The late Muriel Spark was one of Scotland’s leading novelists. She is perhaps most widely known for, “The Prime of Miss Jean Brodie,” a novel, made into a movie, about an idealistic but eccentric teacher in a 1930s Edinburgh girls’ school who selects an able group of pupils to ‘educate for life’, in the widest sense, as she sees it. We then follow the ‘Brodie set’ to the threshold of adulthood.
Another of Ms Spark’s novels is a “Far Cry From Kensington”, set in 1950s London. Her heroine, Mrs Hawkins, lands a job in a publishing house, even though the other applicants are much better qualified.
She soon comes to realize that she and her colleagues have been, “deliberately chosen for some slightly grotesque quality.”
“What was wrong with me she asks herself? Why had I been chosen? it was then the reason dawned on me: I was immensely too fat.”
Her response is resolute.
“From that night I decided to eat and drink half. Only half of everything I normally ate, in any circumstances. I decided to tell nobody at all about my plan.”
She is extremely self disciplined and sticks to her half portions in what she describes as, “This hungry period of my life.”
The first sign that her diet is succeeding is when she is invited to a smart dinner party and finds to her joy that her black lace evening dress, “needed to be taken in a good inch both sides.”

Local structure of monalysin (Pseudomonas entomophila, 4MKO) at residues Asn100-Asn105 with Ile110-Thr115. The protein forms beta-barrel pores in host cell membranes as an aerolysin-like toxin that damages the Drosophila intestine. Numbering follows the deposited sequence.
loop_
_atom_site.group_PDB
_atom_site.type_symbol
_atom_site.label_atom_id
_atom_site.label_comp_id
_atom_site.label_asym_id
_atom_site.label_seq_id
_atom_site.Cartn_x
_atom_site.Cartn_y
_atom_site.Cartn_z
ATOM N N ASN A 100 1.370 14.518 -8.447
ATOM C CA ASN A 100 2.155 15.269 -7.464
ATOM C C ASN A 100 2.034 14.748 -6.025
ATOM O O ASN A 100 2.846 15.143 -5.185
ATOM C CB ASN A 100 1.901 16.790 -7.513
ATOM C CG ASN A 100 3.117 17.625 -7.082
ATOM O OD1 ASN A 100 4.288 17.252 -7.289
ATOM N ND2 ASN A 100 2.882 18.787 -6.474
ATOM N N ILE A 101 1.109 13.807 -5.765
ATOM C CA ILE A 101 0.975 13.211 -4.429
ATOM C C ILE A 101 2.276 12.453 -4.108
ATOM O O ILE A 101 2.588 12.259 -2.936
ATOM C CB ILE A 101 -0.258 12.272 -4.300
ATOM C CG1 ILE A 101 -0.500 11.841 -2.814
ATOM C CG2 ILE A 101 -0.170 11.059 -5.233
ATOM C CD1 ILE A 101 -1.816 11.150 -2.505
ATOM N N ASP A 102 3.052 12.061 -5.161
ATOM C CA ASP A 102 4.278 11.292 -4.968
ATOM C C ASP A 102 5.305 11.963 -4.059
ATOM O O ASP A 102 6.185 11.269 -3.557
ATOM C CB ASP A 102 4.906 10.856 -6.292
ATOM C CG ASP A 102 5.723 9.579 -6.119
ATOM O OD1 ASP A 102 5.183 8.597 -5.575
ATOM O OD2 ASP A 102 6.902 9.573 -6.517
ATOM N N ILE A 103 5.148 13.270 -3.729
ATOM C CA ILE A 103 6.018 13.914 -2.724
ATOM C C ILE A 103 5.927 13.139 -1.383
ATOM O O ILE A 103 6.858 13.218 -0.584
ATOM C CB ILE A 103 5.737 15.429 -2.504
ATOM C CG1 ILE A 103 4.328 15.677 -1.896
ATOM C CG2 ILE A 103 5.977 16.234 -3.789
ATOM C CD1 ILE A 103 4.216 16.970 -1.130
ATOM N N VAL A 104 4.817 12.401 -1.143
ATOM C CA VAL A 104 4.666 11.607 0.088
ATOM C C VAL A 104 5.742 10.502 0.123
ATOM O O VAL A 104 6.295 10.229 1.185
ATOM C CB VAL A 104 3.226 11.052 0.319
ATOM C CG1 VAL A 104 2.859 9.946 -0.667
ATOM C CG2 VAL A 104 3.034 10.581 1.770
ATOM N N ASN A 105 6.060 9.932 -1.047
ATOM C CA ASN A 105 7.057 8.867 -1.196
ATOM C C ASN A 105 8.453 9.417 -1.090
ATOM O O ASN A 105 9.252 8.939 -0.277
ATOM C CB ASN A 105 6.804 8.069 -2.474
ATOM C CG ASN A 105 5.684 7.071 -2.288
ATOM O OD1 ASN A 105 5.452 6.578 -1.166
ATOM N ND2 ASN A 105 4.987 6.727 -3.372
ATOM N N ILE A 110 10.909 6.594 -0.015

She eventually loses so much weight that she becomes, “a normal shape.”
The extent of her weight loss is brought home to her in dramatic fashion. Wanda, a fellow tenant in the lodging house where she is living, accuses her of plotting against her. She believes Mrs Hawkins is plotting because she is ill, and that it is her illness which is responsible for her weight loss.
“Mrs Hawkins you are making a plot against me in the house. Is it my fault you are ill? You are getting thin, you are wasting, wasting, and you will die.”
It would be misleading to suggest that, “A Far Cry From Kensington,” is a novel about weight loss. If weight loss is a theme of the novel, it is a fairly minor theme.
And. of course, it is fiction, not ‘real life’, although it is possible Ms Spark based her character on someone she knew.
Putting such reservations on one side, if we are going to draw conclusions, we can note that our heroine had a simple weight loss plan which she followed strictly. She was completely successful and lost a lot of weight.
Sounds encouraging. Many diet plans are far from simple.
Alas, although the plan is simple, it is far from easy. Many dieters, perhaps most dieters, won’t have the self-discipline to eat only half of what they would normally eat.
The catering industry calls this sort of thing portion control and it is one of the ‘secrets’ of successful weight loss. If we can practice portion control in some form we are on the way to keeping the pounds off. The trick is to practice portion control without feeling too deprived.
We shall come back to this.